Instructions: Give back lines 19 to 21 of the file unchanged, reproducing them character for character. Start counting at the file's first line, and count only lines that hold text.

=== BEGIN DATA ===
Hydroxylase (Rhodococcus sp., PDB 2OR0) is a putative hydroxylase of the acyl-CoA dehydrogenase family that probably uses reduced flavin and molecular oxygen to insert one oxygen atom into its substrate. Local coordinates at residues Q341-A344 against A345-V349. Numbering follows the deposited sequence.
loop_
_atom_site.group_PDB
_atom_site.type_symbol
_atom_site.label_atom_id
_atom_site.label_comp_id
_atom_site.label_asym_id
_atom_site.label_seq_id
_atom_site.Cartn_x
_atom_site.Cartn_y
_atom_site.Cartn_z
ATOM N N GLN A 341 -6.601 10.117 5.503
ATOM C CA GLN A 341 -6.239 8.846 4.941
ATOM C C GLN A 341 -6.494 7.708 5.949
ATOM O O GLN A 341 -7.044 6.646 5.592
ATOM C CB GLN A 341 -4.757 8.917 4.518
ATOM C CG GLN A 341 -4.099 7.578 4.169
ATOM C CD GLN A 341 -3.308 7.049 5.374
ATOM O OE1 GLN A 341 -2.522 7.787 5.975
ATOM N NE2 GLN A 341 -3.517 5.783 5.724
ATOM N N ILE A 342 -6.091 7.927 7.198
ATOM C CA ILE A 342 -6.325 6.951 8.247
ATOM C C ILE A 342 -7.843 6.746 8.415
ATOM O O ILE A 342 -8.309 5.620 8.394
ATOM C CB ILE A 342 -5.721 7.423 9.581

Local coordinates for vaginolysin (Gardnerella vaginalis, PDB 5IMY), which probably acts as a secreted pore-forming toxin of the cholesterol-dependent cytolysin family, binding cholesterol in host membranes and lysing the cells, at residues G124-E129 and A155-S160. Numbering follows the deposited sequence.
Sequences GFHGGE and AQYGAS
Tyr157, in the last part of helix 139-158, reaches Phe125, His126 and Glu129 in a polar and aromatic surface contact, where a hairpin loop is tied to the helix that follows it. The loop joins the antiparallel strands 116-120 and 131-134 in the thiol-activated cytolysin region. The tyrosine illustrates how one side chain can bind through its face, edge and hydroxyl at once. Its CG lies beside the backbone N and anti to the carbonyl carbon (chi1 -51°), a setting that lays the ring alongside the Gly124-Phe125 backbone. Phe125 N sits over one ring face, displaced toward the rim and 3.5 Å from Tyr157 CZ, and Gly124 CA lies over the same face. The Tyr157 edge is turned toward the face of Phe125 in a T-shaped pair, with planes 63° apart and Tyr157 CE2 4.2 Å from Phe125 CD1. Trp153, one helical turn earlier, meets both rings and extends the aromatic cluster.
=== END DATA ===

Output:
ATOM O OE1 GLN A 341 -2.522 7.787 5.975
ATOM N NE2 GLN A 341 -3.517 5.783 5.724
ATOM N N ILE A 342 -6.091 7.927 7.198